Thinking for fun of old TV shows. Everyone remembers Monty Python and Star Trek, but what other shows would you really love to have the full run of on DVD, if you spotted it? What gems do you remember from long ago?
I think of Wayne and Schuster, first off. Nothing was more exciting when I was a kid. It was more special because it was only on once a month, and you had to watch the listings carefully or you’d miss it. They weren’t always funny, but when they were good, they were brilliant. The level of allusion turned their best stuff into high art. I remember, for example, once they did a baseball game all in Shakespearian blank verse. In their day, these guys were Canadian national monuments.
Still in Canada, the CBC production of Anne of Green Gables. I already own that one, on cassette. I can watch it again and again, and enjoy it every time. I appreciate how much culture and history is woven into it as well. Plus, Anne is one of the great fictional characters of all time. Even the Koreans and Japanese all love her.
What else? Back when Global TV first started in Canada, they got the license on the promise that everything they showed in prime time would be their own Canadian production. This of course lasted only a year or so, but for that year, there were some intersting things on TV. I loved The Great Debate, which had two prominent figures going head-to-head on some current issue. I remember Irving Layton defending the war in Vietnam, and Tommy Douglas, who was an orator of the old school. It would be great to see some of those again.
The Galloping Gourmet used to be something I'd look forward to. Graham Kerr was just fun to watch. Did you people get that in the US at all?
This Hour Has Seven Days was also very cool, but 1. you can still see it anyway in reruns, and 2. it was really just a knockoff of That Was the Week That Was, from the US, which was better. But I’d sure like a full run of That Was the Week That Was. Anyone remember that one, with Tom Lehrer's great topical songs in each episode?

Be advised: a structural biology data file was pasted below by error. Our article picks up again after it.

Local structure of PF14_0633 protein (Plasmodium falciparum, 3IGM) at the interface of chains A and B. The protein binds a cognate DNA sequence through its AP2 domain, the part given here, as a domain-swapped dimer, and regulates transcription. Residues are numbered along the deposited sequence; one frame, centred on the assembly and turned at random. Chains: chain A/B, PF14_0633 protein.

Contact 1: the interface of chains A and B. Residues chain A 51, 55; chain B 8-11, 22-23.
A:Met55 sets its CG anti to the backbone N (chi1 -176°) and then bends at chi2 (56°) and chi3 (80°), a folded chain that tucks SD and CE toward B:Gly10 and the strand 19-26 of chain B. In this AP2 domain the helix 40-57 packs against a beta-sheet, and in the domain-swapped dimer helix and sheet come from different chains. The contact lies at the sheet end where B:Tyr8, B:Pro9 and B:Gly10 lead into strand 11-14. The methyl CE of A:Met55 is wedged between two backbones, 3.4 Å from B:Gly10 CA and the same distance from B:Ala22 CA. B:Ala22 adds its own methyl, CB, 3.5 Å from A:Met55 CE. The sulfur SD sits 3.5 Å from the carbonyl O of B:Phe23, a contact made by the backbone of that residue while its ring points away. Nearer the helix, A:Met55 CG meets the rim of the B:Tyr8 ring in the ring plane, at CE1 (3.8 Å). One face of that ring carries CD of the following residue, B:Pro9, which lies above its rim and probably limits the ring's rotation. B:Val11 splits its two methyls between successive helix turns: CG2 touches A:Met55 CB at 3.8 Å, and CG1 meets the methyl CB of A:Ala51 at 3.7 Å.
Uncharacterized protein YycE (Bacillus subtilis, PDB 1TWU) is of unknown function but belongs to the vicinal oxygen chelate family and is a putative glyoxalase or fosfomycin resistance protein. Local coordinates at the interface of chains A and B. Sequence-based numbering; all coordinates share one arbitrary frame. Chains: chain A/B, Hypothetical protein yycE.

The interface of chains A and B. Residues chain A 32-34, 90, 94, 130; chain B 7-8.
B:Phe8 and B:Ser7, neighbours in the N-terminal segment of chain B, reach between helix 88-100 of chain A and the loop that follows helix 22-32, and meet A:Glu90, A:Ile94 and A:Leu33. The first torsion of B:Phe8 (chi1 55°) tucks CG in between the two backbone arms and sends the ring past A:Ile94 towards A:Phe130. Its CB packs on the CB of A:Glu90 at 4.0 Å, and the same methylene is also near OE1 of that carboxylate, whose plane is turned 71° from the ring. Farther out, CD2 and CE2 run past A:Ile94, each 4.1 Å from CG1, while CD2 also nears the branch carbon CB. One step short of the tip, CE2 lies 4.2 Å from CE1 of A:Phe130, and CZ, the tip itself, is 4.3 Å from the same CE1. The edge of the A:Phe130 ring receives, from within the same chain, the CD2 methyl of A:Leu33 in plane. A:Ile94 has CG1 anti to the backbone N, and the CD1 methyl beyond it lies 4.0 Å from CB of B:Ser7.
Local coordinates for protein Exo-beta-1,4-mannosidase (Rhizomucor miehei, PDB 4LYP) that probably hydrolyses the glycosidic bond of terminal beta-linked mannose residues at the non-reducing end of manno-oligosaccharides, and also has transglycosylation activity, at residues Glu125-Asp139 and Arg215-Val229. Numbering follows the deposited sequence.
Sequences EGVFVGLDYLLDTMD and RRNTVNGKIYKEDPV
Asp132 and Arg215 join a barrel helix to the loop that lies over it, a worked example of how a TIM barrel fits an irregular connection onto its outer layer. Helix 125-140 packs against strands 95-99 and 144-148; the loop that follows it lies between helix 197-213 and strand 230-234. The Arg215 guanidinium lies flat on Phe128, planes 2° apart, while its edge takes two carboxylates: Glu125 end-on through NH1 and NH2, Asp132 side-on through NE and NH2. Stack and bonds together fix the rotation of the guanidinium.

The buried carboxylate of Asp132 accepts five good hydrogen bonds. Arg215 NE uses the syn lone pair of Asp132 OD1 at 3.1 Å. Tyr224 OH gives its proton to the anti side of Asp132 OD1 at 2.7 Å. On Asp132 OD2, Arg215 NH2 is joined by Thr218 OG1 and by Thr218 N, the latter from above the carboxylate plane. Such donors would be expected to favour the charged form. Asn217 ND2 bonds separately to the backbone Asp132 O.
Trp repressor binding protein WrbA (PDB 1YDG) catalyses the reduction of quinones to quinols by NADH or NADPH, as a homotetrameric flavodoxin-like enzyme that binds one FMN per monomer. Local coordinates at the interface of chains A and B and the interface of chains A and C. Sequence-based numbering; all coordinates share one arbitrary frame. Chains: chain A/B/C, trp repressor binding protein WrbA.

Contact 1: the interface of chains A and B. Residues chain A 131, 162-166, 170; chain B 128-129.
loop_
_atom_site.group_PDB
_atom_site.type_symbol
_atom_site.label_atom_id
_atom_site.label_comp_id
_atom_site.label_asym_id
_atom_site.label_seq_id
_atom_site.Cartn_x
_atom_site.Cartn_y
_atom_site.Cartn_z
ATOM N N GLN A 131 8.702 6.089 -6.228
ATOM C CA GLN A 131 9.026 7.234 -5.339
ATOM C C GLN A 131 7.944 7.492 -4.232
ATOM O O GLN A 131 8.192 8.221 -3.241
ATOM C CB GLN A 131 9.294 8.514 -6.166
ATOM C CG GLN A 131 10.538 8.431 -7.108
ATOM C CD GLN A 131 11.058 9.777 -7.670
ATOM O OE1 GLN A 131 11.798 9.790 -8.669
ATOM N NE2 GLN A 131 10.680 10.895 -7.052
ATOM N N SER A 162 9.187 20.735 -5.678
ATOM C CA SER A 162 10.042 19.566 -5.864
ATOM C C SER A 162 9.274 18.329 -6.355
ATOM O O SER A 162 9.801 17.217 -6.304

For a brief time there was something called Fractured Flickers, I think by the same guy who did Rocky and Bullwinkle. (Speaking of which, Rocky and Bullwinkle was also a great. Wanna see me pull a rabbit out of a hat?). It showed late at night, after the news. It took old silent film footage and gave it a goofy narration by Hans Conreid, who had one of the funniest voices ever. I thought it was terribly funny as a kid, worth getting out of bed for in the middle of the night.
Later on, nothing was better than the old Smothers Comedy Brothers Hour. Remember "Tea with Goldie"? Mason Williams?
Later, Saturday Night Live was as exciting. But I remember it only from its very first few seasons.
I went through a long period when I couldn't miss Masterpiece Theatre every Monday night.
I used to love just listening to Walter Cronkite's voice. He had a series called The Twentieth Century that captivated me. I even loved the Prudential commercials. And remember his election campaign coverage with Eric Sevareid’s goofy self-important editorials? Very radio. It was great. I’d love a set of those, convention by convention, up through the sixties and seventies. Clips of Abe Ribicoff accusing Richard Daley of Gestapo tactics, Scranton and Goldwater at the Cow Palace, those old roll-call dramas.
There was a great British sitcom called Shelley that I used to follow. Shelley was a grad student who couldn't find a job. It struck home, in the seventies. He finally left to teach ESL abroad. Maybe that's where I first got the idea.
Someone in Britain did a poll recently, I think of TV critics, and came up with the conclusion that the best TV show of all time was Sergeant Bilko. I just don't get that one.